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March Day: The Forgotten Holiday

by Alan Benson

Today (March 1, 2001) marks the 100th anniversary of the first March Day, which once ranked up with May Day, Arbor Day, and St. Clement's Day in the pantheon of great holidays. For March Day was the international day of management, the day when factory owners all over the globe celebrated the lack of workers rights and stood strong against unionization.

March Day grew out of the labor unpleasantness that wracked the early part of the 20th Century. Factory owners, made nervous by their workers' continuing attempts to unionize, wanted to show that they were united and more than willing to beat thousands of immigrant workers to death to prove it.

According to noted labor scholar Ephraim Zinn, the first managers' rally took place in 1900 in Worcester, Mass. It was originally April Day, but organizers realized that they could save money by collecting the previous year's May Day banners and reusing them. And so, with the "Y" in May covered with a proudly managemental "RCH," proud management activists took to the streets of a dozen cities on March 1, 1901.

Traditional March Day celebrations usually follow the procedure set down by Artemis Quentin Fielding in 1903:
MARCH DAY, as it is called in the environs 'round Boston town, begins with an early morning trek to Skid Row. The first celebrant to get one of the rabble to lick his boots clean for under a dollar is named "King of March" and serves as master of ceremonies for the rest of the day.

After the King is crowned, he leads the gathered in a happy parade to their waiting coaches, which are then drawn to State House lawn by impoverished immigrant children collected from local factories. The first carriage to arrive receives a handsome floral arrangement, and their pull-children (as they are called) can share half a croissant on their way back to work.

(The more magnanimous among us don't require the children to make up the time they spent pulling, but yrs truly thinks this is foolishly wasteful. The hour spent outside hauling a carriage up Beacon Hill is a fine rejuvinatory, and there's not one reason to waste a young one's labor.)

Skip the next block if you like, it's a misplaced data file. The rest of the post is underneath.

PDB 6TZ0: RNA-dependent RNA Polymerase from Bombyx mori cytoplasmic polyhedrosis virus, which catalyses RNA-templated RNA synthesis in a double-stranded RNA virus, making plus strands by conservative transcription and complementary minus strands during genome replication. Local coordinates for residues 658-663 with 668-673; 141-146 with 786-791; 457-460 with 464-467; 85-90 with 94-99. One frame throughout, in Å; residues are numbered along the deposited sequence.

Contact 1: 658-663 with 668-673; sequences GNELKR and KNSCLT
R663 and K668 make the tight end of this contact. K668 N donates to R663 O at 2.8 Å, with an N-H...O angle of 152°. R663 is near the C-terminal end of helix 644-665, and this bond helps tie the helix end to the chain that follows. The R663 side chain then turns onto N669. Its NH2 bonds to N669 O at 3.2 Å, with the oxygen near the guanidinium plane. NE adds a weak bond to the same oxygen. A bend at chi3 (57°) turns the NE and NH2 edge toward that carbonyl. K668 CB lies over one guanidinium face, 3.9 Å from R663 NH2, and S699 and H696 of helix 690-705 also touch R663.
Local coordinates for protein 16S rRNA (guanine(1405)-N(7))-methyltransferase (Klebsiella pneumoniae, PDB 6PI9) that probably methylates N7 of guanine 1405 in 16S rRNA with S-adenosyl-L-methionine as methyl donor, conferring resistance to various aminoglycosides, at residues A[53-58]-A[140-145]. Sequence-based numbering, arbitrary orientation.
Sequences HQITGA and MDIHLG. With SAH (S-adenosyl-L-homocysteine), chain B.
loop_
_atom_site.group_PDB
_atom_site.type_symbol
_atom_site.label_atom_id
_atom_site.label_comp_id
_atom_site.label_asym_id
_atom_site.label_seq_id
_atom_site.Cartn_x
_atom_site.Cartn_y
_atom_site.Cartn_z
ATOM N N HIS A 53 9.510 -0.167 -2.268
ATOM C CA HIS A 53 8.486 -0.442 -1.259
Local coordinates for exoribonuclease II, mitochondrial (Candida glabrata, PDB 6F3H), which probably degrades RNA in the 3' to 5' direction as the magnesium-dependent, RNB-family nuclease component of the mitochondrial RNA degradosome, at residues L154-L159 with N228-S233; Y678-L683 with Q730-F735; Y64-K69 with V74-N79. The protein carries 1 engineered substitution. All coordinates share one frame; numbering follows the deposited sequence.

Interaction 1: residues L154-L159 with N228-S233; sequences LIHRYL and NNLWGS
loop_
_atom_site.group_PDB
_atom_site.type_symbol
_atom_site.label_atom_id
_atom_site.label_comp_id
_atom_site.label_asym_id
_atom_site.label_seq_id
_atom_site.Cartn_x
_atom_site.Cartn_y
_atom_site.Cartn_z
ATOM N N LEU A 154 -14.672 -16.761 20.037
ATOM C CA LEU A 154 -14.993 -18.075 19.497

'Pon reaching the top of Beacon Hill, a magnificent luncheon is served. Each four-person table includes one empty seat. This empty seat, which reminds us of industrialists past, is served the same five-course meal the others enjoy. At the end of the meal, all of the excess food is collected and used to slop the hogs at the King of March's homestead. If he is a city dweller (as many of our great men now are), the food is fed to his dogs.

It is important to keep an eye on your plate at the luncheon, for dirty-faced crowds often gather 'round the pick-nick. The terrible squalling many of them put up, shoving babies into our finer ladies' laps and begging for alms, is hardly the worst thing they do. If at any time any of food is successfully stolen by the crowd, this signals seven years of labor unrest.

(In recent years, it must be said, it has become a tradition for many celebrants to encourage thefts. The inevitable beatings by our Pinkertons are quite a sight to behold.)

After lunch, the whole crowd gathers again for a singing. Truly, you have not lived 'til you've heard our best citizens' voices come together on such traditional management anthems as "Crawl Under My Boot Johnny Union, Johnny Union," "United Against Those Who Are United," "Thwack Thwack Thwack (Goes the Enforcer's Truncheon)," and "Busting Unions, Busting Heads, Lord Lord."

The final event of MARCH DAY is p'rhaps the finest event in all our great land. The entire crowd repairs to a specially-prepared site on the great Common. There, workers have prepared a two-foot-deep pit, 20 yards long by 20 feet wide, and filled it with effluents and manure collected from holdings of the previous year's King of March.

(The stench of the pit often proves quite more than our delicate ladies can bear, so of late, the pit has been overseen by a sealed balcony for the delicate ladies of Boston.)

At one end of the pit stand the good industrialists of Boston. At the other, 20 yards away, stand the rabble. Each MARCH DAY celebrant is given a length of twine, weighted at one end. They then attach a piece of paper money (the smaller denomination the better) to the weighted end and take turns flinging the weighted line and money into the pit. The sight of dozens of immigrant laborers wallowing in waste, scratching and clawing one another for a pittance, is truly a sight to warm the heart.
Of course, in modern years many of the grand old March Day traditions have been changed. No longer do children from factories haul carriages up Beacon Hill. Nowadays, the children are collected from local elementary schools in the less savory parts of town. And, thanks to the EPA, there is often not enough factory effluent to fill the pit, so manure from the Wonderland dog tracks is used to top off the pit.

And so, as you go about your daily lives today, spend a moment reflecting upon the thousands upon thousands of wealthy factory owners who gave up so much — in some cases, they devoted an entire DAY to leisure — to ensure that the capitalist fatcats of the future could still thrive. God bless America.

© copyright 2001 The Van Gogh-Goghs